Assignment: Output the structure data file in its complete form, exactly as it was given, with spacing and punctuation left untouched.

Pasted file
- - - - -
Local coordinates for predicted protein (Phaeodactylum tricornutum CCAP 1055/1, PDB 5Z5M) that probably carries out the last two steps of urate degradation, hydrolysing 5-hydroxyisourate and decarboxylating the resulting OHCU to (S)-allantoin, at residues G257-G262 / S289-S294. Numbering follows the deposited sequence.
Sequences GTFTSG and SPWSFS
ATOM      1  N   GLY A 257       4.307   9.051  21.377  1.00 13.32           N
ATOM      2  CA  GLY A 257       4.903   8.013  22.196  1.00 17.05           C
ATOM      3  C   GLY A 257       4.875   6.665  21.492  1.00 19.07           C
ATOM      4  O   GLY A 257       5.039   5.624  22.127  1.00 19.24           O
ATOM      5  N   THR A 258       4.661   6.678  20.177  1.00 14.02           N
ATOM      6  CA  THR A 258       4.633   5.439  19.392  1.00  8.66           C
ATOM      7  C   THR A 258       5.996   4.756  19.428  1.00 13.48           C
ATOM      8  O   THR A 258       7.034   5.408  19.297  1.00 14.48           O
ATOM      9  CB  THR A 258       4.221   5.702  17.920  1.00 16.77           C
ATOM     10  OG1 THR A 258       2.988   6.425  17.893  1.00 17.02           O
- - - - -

Local coordinates for predicted protein (Phaeodactylum tricornutum CCAP 1055/1, PDB 5Z5M) that probably carries out the last two steps of urate degradation, hydrolysing 5-hydroxyisourate and decarboxylating the resulting OHCU to (S)-allantoin, at residues G257-G262 / S289-S294. Numbering follows the deposited sequence.
Sequences GTFTSG and SPWSFS
ATOM      1  N   GLY A 257       4.307   9.051  21.377  1.00 13.32           N
ATOM      2  CA  GLY A 257       4.903   8.013  22.196  1.00 17.05           C
ATOM      3  C   GLY A 257       4.875   6.665  21.492  1.00 19.07           C
ATOM      4  O   GLY A 257       5.039   5.624  22.127  1.00 19.24           O
ATOM      5  N   THR A 258       4.661   6.678  20.177  1.00 14.02           N
ATOM      6  CA  THR A 258       4.633   5.439  19.392  1.00  8.66           C
ATOM      7  C   THR A 258       5.996   4.756  19.428  1.00 13.48           C
ATOM      8  O   THR A 258       7.034   5.408  19.297  1.00 14.48           O
ATOM      9  CB  THR A 258       4.221   5.702  17.920  1.00 16.77           C
ATOM     10  OG1 THR A 258       2.988   6.425  17.893  1.00 17.02           O